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Some of the historical events that have had an impact on the contemporary juvenile justice network in the United States, I can say starting off has to be the age differential for punishment. What I mean by that is, while reading some of the historical events I came across this portion; “there were no corporal punishment prior to puberty, which was considered to be the age of 12 years for females and 13 years for males. No capital punishment was to be imposed for those under 20 years of age, and that children under the age of 17 years were typically exempt from the death penalty (Bernard,1992)”.
Another historical event that had such an impact would be dealing with Chancery courts, under the guidance of the king’s chancellor, were created to consider petitions of those who were in need of special aid or intervention, such as women and children left in need of protection and aid by reason of divorce, death of a spouse, or abandonment, and to grant relief to such persons. Through the chancery courts, the king exercised the right of parens patriae (“parent of the country”) by enabling these courts to act in loco parentis (“in the place of parents”) to provide necessary services for the benefit of women and children (Bynum & Thompson, 1992).
Basically, stating that, “the king, as ruler of his country, was to assume responsibility for all of those under his rule, to provide parental care for children who had no parents, and to assist women who required aid for any of the reasons just mentioned. Although chancery courts did not normally deal with youthful offenders, they did deal with dependent or neglected children, as do juvenile courts in the United States today”.
My opinion on both are pretty much upside down, because these juveniles are getting more and more out of hand and I feel as if they are doing so not just because lack of attention from home, parents etc. they come up with but just foolishness knowing that they won’t necessarily get punished for it. But times have changed are going to continue to change just because of that. I was reading on the case Roper v. Simmons. This case was very interesting to me because teens are still committing these types of crimes, which I call pre-meditated. I wouldn’t want my love one away from me, but committing such crime, consequences are needed to be set in place. Now as far as the time served giving that would be difficult for me to decide, only because you may NEVER know what a person is committing the crime for. They can tell you one thing and mean another. Long term effects will result in continuous increase in prison population, after while the juvenile courts/jail will no longer be needed because it’s a continuous thing with the crimes being done. Juveniles stealing cars, robbing and killing-the EXACT thing they see us adults doing and seeing the punishments being given and thinking oh that’s nothing I can serve that. It’s like it’s a trend now.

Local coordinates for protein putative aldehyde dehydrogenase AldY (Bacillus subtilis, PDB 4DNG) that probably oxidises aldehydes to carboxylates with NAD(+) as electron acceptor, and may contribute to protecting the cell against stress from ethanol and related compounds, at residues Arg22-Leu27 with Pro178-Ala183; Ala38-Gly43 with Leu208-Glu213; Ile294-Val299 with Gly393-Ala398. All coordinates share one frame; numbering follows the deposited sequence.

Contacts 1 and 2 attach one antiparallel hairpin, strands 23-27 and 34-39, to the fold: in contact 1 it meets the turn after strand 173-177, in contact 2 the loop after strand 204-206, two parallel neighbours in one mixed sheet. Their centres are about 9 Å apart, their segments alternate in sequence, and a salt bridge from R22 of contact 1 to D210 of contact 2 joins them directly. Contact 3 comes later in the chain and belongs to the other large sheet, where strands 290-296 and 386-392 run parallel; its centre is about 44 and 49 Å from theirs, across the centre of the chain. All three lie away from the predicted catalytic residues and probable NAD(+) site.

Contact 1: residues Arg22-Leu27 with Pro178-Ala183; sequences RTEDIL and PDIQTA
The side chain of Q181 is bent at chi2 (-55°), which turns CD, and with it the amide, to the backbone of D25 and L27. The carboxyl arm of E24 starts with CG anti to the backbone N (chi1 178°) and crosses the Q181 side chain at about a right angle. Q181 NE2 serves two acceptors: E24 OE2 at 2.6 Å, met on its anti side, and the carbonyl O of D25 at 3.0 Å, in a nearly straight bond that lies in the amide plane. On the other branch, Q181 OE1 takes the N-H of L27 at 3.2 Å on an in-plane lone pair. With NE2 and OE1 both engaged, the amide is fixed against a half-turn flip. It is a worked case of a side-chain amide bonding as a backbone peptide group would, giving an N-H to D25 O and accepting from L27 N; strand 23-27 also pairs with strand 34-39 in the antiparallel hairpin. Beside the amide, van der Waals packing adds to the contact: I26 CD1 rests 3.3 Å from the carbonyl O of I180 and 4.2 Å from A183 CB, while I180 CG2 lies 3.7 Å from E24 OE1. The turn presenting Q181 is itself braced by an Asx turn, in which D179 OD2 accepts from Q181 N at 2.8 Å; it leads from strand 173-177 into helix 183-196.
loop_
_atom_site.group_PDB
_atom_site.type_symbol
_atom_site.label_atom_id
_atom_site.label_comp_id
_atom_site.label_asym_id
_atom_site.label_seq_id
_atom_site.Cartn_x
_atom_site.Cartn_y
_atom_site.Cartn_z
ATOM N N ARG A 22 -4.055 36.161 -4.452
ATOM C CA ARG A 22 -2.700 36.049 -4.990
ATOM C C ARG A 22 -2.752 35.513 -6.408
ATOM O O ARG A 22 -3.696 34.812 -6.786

n 1818, a New York City committee on pauperism gave the term juvenile delinquency its first public recognition by referring to it as a major cause of pauperism. As a result of this increasing recognition of the problem of delinquency, several institutions for juveniles were established between 1824 and 1828. These institutions were oriented toward education and treatment rather than punishment, although whippings, long periods of silence, and loss of rewards were used to punish the uncooperative. Also, strict regimentation and a strong work ethic philosophy were common (Cox, 2007).